Seagate Helps Director Tame Storage Intensive Film

By Amy Castor (for Seagate’s website)

195_director-elyseAmbitious is the word one might associate with Elyse Couvillion’s upcoming film Far Sighted. The 35-mm project, which incorporates computer-generated animation and live action, is being digitally finished and edited with the help of Seagate’s Cheetah hard drives.

The 20-minute film contains more visual effects than many full-length features, and with so much data on the line, Couvillion, an award-winning writer and director, can’t afford to lose a single byte.

“Seagate hard drives are the guardians of my movie,” says Couvillion, whose crew uses them in Final Cut Pro editing systems. “I depend on Seagate drives for their capacity, reliability and performance.”

Seagate Cheetah drives are optimized for fast data transfer, rugged reliability and cost-efficient performance.

Couvillion used Seagate hard drives in her first two movies, including Sweet, which won a 2001 Sundance film festival award, but the digital demands of her latest project are even greater.

Far Sighted consumes a massive amount of storage space. Many movies today are shot with digital cameras but Couvillion’s picture is shot in 35-mm film, which “captures a huge amount of visual information, including color, contrast and highlight subtleties,” she explains.

Everything after the filming is done digitally. Reels are sent to Hollywood digital lab Efilm, where negatives are converted frame by frame into a high-resolution 2K format and returned to the “Far Sighted” crew in high-capacity Seagate drives.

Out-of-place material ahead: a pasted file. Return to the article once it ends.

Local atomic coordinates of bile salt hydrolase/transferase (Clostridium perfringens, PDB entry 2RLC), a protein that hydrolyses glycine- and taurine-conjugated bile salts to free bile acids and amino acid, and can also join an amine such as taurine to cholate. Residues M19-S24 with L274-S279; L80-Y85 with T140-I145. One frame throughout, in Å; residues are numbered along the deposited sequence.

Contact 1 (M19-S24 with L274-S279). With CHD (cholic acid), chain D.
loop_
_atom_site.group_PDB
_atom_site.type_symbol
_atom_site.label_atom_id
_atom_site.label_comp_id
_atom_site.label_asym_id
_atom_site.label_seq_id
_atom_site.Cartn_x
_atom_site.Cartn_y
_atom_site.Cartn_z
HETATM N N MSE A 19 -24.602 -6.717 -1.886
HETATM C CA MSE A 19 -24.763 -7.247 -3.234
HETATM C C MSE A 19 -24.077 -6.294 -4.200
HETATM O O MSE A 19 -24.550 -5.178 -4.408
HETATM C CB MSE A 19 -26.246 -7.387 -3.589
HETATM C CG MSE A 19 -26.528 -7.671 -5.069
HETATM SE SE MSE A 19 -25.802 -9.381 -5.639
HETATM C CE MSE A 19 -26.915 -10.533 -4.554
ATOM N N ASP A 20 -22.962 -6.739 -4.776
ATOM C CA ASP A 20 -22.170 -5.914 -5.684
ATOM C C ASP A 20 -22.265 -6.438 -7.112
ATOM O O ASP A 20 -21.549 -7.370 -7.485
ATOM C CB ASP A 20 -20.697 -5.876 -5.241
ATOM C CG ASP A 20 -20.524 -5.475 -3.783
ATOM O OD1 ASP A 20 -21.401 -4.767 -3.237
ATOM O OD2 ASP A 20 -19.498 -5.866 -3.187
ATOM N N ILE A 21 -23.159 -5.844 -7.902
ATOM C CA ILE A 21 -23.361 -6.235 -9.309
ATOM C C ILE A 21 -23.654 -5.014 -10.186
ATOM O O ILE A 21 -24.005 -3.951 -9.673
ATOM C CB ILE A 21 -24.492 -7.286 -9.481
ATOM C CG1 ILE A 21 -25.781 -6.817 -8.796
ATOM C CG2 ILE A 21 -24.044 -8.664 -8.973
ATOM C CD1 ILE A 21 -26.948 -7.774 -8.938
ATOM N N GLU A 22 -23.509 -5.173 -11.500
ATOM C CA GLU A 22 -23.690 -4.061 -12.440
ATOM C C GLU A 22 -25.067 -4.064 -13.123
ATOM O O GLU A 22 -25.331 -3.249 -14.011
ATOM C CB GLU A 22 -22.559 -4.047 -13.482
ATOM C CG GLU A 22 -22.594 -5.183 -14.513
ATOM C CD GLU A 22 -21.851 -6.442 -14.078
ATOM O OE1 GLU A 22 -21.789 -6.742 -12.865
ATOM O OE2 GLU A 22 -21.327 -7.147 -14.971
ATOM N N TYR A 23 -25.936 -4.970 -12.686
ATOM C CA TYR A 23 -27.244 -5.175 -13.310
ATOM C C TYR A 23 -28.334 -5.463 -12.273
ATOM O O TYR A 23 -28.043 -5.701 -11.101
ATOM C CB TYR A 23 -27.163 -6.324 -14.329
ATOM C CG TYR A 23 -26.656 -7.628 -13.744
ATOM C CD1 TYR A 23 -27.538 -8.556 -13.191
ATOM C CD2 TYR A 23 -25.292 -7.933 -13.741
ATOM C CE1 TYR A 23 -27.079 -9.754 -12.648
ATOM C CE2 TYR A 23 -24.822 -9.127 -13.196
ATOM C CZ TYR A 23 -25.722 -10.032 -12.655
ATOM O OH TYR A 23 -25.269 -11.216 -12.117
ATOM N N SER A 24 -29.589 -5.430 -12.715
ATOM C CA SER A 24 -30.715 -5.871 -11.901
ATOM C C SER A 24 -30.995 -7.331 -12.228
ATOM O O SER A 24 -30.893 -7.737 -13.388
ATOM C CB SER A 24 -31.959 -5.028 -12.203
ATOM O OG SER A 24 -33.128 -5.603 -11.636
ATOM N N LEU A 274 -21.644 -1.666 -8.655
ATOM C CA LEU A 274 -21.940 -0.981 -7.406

“At 13 megabytes a frame, the entire film ends up easily being a couple of terabytes,” says the film’s editor and producer in charge of visual effects, Andrew Somers. “That’s an enormous amount of media to have to wrangle and get to all the different people working on the film.”

Seagate drives make it easy to split the workload. All told, Far Sighted has some 150 people working on it in different locations, including Los Angeles, Chicago, San Francisco, and even Hawaii. All of those professionals need access to digital copies of the film.

“We use Seagate drives for moving large amounts of data around the country,” says Somers, who mounts the drives in external USB-2 enclosures and puts them into a padded case for shipping. But even with careful packaging, the drives still get bumped around during shipping.

Fortunately, Seagate drives are built to withstand the rugged conditions of the real world.

“I’ve experienced catastrophic hardware failures with other drives, caused from head impacts or bearing failures,” says Somers. “Losing a drive on a project can set a crew back for days, but Seagate drives are very solid. We’ve never had a problem with them.”

Request the full article > >